A technical issue at UK air traffic control on one of the busiest travel days of the year has caused widespread travel disruption, with more than 500 flights cancelled and many more delayed. Although the fault has now been fixed, travellers to and from the UK are continuing to be impacted by disruptions to their travel plans. Some UK travellers are facing a wait of up to 10 days for a flight home or having to find their own way home by lengthy routes over land or sea.

This could present serious problems for employees who find themselves stranded abroad and also for employers who find themselves shorthanded. So how should employers handle the unexpected absence of any staff members that are unable to make their way home in time to return to work as expected?

Under normal circumstances a failure to return from planned annual leave could be considered ‘absence without leave’ which is usually dealt with under the disciplinary procedure. But in this instance the unplanned nature of the disruption means employees have limited control over their ability to travel, so addressing absence as a disciplinary issue would likely be unreasonable. Although it may be difficult for employees to make contact in the usual way, every effort should be made to keep the employer informed of progress.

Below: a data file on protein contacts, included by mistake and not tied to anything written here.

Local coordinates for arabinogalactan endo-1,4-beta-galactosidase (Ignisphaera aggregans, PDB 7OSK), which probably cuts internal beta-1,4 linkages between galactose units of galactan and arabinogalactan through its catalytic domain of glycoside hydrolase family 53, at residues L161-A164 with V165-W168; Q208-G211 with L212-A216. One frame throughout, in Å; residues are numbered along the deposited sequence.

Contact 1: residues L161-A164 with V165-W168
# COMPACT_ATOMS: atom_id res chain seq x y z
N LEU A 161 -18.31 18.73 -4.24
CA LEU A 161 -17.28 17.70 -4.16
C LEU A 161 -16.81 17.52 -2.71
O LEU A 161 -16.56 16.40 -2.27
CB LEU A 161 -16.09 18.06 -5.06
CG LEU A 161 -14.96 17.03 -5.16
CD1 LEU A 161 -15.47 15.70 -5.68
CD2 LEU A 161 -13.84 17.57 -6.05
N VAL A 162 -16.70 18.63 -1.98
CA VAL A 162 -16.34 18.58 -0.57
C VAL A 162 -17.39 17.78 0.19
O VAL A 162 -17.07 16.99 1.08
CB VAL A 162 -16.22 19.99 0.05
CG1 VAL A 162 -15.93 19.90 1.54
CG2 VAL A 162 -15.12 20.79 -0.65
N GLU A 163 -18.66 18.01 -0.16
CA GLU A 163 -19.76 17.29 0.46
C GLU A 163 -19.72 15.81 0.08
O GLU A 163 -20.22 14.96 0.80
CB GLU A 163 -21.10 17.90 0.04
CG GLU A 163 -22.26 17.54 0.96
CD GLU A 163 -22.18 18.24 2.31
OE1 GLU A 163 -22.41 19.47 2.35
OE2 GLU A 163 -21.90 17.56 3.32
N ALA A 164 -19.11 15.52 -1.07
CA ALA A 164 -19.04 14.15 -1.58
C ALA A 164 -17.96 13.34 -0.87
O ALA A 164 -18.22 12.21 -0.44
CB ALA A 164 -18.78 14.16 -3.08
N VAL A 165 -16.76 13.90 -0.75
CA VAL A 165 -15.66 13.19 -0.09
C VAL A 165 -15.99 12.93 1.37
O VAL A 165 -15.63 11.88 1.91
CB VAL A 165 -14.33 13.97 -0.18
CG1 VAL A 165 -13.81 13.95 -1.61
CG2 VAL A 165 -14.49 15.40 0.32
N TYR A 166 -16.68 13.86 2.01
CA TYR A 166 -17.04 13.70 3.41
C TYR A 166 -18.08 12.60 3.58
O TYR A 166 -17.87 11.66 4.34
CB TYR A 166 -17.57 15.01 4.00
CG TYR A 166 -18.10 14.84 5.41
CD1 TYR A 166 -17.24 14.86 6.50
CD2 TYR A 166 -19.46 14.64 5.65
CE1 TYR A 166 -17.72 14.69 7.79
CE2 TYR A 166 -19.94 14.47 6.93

A key consideration for most individuals will be the impact on their pay if they are not working as expected.

Is an employee entitled to be paid for unplanned absence?

There is no automatic entitlement to pay during any unplanned absence of this nature unless it is agreed with the employer who may choose to pay some or all of the absence at their discretion. However employers should be cautious not to set a precedent for future cases.

What are the options?

  1. Paid annual leave – if the employee has leave entitlement remaining, they may request that the additional time is taken as paid leave with the consent of the employer.
  2. Making up the time – it may be agreed that the lost time is made up at a later date to avoid any reduction in pay.
  3. Unpaid leave – if there is no annual leave entitlement remaining, it may be agreed that the additional time is recorded as unpaid leave.
  4. Remote working – for those stranded abroad in suitable surroundings, it may be possible for them to undertake an element of work remotely if their job role is conducive to such flexibility. Any such arrangements should be discussed and agreed with the employer in advance, considering the extent to which the employee will be able to safely and effectively carry out their normal duties, what limitations may be experienced and any adjustments in pay that may apply.   

If your business is facing disruption caused by unplanned absence and you’re not sure what to do, get in touch.   

Photo by Matthew Smith on Unsplash

Photo by Matthew Smith on Unsplash